Wall Hung Tool Cabinet – episode 10

Wall_Hung_Tool_Cabinet_10

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The next section is the back frame, which holds the main carcass square and solid. Paul lays out the mortice holes and then it is time to plough the groove and cut the mortice and tenons according to the drawings and using the same techniques as the divider panel. With that together Paul measures up and cuts the plywood panel, before checking the whole frame for fit and gluing up.

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18 Comments

  1. stevewales on 27 January 2016 at 3:54 pm

    😉

  2. garyprott on 27 January 2016 at 6:06 pm

    Very good tips on making the back panel square. I’ve been using the knife cuts now and it is making a big difference. Keep teaching and I’ll keep trying to learn. Thanks guys.

  3. jonathanon on 27 January 2016 at 6:13 pm

    Coming along nicely, My next project sorted.

  4. raze599 on 27 January 2016 at 8:44 pm

    Hi Paul

    Excellent video as always, some helpful tips in this one.

    On a side note, I’ve noticed in your recent videos you’ve been using some new sash clamps. Can I ask who your supplier is for these? Thanks

  5. macbass on 28 January 2016 at 12:54 am

    Is anyone haveing a pause and then play of the video I have a real problem which they say no one is having!

  6. moristar on 28 January 2016 at 8:01 am

    Would you be using small blocks of wood to prevent back panel from wobbling and producing that noise (like you did for drawers in tool chest?)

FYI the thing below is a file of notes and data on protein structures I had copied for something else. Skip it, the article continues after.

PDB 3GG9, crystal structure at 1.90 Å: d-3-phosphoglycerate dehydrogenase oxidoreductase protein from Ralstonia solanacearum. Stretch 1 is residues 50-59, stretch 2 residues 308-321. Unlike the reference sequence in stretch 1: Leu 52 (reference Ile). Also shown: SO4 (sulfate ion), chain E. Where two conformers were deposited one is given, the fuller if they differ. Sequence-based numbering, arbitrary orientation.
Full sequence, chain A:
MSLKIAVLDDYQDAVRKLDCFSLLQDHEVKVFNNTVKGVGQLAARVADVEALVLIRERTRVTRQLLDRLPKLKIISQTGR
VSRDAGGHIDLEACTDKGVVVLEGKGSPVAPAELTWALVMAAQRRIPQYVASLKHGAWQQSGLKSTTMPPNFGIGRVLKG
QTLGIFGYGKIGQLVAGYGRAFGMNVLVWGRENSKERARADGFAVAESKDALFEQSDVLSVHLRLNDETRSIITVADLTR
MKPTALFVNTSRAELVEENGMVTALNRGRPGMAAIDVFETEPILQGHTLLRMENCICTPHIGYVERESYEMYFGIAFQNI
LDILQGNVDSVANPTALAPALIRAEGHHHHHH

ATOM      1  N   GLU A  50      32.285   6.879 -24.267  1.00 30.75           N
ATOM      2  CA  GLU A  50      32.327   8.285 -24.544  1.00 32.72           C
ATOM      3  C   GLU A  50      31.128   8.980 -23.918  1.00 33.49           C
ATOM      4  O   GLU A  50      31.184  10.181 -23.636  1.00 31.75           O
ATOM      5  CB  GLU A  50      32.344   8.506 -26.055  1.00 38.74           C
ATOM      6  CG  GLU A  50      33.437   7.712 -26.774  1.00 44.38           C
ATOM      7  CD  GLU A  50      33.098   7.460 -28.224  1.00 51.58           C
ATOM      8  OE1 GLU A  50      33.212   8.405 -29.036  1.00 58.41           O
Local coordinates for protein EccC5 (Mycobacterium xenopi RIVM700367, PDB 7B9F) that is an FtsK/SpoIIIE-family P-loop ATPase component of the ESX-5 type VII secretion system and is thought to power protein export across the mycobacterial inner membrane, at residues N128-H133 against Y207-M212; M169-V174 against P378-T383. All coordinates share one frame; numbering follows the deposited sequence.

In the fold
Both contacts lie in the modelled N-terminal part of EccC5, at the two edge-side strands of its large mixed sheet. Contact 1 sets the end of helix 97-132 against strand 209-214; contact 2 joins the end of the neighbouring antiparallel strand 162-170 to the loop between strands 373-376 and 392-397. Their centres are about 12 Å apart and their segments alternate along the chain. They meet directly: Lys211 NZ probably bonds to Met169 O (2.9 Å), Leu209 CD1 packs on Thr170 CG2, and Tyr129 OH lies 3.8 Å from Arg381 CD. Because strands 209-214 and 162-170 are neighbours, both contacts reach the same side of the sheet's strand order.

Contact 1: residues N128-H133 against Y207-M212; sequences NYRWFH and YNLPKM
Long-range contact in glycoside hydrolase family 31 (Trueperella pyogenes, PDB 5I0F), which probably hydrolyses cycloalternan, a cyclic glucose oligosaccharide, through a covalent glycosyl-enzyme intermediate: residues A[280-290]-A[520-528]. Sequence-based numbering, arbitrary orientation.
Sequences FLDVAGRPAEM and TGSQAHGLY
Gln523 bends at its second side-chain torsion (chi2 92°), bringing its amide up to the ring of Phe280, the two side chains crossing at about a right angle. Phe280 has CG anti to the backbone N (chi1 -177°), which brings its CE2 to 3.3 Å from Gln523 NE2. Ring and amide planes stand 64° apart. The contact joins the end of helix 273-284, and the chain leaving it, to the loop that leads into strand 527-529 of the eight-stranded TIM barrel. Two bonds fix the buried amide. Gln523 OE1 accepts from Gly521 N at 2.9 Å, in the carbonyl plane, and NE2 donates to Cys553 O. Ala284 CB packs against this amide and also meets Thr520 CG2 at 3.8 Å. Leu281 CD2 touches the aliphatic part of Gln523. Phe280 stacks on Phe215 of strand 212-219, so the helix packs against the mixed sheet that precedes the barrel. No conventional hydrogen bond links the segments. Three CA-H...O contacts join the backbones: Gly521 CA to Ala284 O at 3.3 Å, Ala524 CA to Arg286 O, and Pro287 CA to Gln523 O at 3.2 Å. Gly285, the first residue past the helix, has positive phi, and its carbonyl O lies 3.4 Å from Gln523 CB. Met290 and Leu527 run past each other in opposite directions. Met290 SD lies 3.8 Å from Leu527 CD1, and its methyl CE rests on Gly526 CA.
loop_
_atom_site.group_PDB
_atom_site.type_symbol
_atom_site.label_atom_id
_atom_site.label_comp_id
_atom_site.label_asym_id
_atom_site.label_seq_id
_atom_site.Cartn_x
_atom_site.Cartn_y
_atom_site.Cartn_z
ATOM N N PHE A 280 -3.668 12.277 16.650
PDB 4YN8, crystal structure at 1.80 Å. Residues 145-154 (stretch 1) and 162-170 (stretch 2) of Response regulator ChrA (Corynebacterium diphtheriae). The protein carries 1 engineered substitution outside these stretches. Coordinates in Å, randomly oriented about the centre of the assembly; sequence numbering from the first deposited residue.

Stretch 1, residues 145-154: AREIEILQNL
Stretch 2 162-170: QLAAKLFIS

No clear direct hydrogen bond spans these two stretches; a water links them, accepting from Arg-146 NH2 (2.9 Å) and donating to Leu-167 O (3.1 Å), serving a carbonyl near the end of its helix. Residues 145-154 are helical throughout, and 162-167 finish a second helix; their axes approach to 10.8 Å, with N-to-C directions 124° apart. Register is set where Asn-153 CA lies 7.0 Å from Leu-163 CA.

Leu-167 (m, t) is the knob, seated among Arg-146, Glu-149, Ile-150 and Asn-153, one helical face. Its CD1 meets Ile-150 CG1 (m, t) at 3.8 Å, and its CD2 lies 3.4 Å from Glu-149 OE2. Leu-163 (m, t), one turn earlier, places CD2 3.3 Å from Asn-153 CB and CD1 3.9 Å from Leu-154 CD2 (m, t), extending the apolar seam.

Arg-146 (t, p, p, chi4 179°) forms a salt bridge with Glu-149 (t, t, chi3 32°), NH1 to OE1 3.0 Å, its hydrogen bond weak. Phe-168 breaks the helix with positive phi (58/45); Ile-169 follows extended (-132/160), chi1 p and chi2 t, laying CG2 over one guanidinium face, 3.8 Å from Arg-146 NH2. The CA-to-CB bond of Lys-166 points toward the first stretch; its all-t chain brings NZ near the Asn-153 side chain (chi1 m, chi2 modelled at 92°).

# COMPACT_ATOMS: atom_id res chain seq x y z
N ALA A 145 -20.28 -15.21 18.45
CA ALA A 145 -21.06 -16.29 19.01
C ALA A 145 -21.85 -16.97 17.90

7. pigiron on 28 January 2016 at 3:56 pm

    Thanks again, Paul. Not sure why I’m so hesitant to jump into frame and panel joinery. I’ve done grooves, and I’ve hand cut mortise and tenons on table aprons before. Guess it’s time to follow your excellent guidance and just go for it. I still struggle with the usefulness of haunches, but I always use them anyway. Your episode 10 instructions, as always, doesn’t seem to have left anything out.

  8. knightlylad on 29 January 2016 at 9:37 pm

    Thank you for the lesson.

  9. GeorgeRountree on 30 January 2016 at 1:22 pm

    what is the advantage of the frame over rebating plywood (maybe thicker) into the back of the cabinet?

    • davedev on 30 January 2016 at 7:13 pm

      I guess it’s what Paul talked about at the beginning. The frames gives added rigidity to the cabinet. Thick plywood would probably be OK. In fact nothing would be needed if you fixed the cabinet frame directly to a solid wall

    • stevewales on 31 January 2016 at 9:27 am

      George,
      The frame, I suspect is there for a couple of reasons – Paul already mentioned when he was discussing the small dividing panel that it was not Strictly necessary, but he said to view the whole piece as a Training Exercise. Also aesthetically, the frame and panel back is more pleasing to the eye, it will be seen when the tool cupboard is open. Paul also said it would be well to think of the tool cupboard as an Apprentice Piece and also as an advertisement for the quality of your workmanship – Hence the frame and panel over solid plywood for the back

  10. GeorgeRountree on 30 January 2016 at 1:22 pm

    what is the advantage of the frame over rebating plywood (maybe thicker) into the back of the cabinet?

  11. Resi Tomat on 1 February 2016 at 12:26 am

    Dear all,

    we received a couple of comments in reply to slow download. Please, use the comments to comment on the project, any technical issues, please send them directly to:

    https://woodworkingmasterclasses.com/contact/

    Happy woodworking, Resi

  12. Daniel Agostinelli on 19 December 2017 at 2:24 am

    What is the hardness of the pencils you use?

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